Kokyu: Although Asai Sensei broke Kihoken down into three parts (issei, nisei and sansei) it is in fact one very long formal exercise, much like Kibaken and several other Asai-ryu kata. Each part covers a return trip from, and back to, the start point on the enbusen. Asai Sensei explained to me that the first ‘return trip’ focuses on lower abdominal breathing; the second, upper abdominal breathing; and the third, alternate lower and upper abdominal breathing. The basis of this breathing is from Mrs. Asai’s qigong.
Relaxation: The relaxation aspect of the kata is to develop natural energy for martial application. This is particularly important for those who wish to incorporate Asai Sensei’s muchiken (whip fist) techniques. I'd like to expand here by saying there are actually two ways to perform Kihoken. Asai Sensei stated “There is an old man’s Kihoken and a young man’s Kihoken. Old men can do all the movements slowly like taikyoku-ken, and young men can utilize speed”.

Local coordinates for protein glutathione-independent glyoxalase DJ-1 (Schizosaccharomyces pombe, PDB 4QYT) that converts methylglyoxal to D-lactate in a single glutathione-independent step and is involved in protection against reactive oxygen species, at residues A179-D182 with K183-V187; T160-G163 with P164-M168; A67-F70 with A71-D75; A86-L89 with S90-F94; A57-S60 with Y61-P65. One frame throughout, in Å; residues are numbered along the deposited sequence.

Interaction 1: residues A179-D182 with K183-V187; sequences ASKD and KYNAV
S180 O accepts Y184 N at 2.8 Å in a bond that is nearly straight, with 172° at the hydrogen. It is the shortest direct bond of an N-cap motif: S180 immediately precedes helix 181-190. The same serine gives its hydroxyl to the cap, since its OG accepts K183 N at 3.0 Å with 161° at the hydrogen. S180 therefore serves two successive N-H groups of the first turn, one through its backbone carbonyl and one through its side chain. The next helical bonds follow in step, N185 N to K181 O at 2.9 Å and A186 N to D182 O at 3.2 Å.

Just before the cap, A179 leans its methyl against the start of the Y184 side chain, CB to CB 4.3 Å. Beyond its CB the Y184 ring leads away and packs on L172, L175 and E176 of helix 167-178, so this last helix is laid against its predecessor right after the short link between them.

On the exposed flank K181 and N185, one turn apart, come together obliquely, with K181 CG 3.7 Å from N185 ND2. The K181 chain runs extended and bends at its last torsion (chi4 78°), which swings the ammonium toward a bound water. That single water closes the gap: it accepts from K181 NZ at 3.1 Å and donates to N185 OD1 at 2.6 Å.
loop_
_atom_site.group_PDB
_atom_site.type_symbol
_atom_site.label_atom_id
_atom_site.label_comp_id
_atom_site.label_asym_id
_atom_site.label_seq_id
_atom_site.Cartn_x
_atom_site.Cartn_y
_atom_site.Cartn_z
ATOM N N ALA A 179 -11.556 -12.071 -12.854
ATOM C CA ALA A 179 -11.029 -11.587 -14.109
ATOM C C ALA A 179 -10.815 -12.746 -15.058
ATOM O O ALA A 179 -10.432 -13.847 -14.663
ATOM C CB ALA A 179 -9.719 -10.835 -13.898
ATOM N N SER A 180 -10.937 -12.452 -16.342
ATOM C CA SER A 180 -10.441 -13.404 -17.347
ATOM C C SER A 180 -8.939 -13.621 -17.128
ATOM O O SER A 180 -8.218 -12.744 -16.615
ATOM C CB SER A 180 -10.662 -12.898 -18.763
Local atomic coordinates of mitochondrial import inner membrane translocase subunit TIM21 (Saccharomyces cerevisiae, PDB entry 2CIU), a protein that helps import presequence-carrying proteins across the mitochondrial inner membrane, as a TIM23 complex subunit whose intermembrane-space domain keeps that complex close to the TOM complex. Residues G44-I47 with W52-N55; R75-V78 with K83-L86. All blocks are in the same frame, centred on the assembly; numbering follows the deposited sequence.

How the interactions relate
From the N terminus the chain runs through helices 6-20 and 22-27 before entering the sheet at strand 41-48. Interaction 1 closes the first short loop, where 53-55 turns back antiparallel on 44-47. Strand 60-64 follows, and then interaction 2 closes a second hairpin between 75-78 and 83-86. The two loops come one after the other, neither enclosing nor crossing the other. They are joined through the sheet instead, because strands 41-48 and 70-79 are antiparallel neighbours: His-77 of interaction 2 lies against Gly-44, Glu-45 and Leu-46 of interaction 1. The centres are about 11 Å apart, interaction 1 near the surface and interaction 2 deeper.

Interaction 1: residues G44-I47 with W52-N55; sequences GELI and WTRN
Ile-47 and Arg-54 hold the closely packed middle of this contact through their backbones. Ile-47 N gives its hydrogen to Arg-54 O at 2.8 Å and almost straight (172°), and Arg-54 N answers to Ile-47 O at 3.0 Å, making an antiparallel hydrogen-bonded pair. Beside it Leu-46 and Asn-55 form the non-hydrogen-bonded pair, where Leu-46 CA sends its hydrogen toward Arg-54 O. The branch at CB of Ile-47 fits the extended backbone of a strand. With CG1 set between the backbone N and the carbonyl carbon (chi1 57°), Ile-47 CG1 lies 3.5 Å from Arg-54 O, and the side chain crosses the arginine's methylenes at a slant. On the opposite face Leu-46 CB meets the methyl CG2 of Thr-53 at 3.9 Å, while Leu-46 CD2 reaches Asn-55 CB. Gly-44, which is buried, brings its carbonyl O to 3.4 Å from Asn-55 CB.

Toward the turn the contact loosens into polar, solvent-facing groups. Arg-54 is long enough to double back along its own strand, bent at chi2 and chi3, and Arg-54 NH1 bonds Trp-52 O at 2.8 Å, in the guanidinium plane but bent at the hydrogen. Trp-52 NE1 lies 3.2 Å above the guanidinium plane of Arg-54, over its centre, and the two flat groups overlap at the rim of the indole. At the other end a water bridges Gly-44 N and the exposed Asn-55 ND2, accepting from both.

Kihoken-dachi: The constant vertical squats from heiko dachi into kihoken dachi were considered by Sensei as a 'core basic exercise' for developing the legs specifically for karate. Asai Sensei practiced squatting into kihoken-dachi every day during his morning practice. Application-wise this also includes 'descending and rising linear body power' not unlike the other Asai style kata; for example movements one and two of Junro-shodan.
If interested in developing any of the above three points, Kihoken is a certainly a formal exercise worth practising to enhance your overall skill. It also provides a specific foundation for all of the other Asai-ryuha karate kata and techniques.
© André Bertel, Japan 2008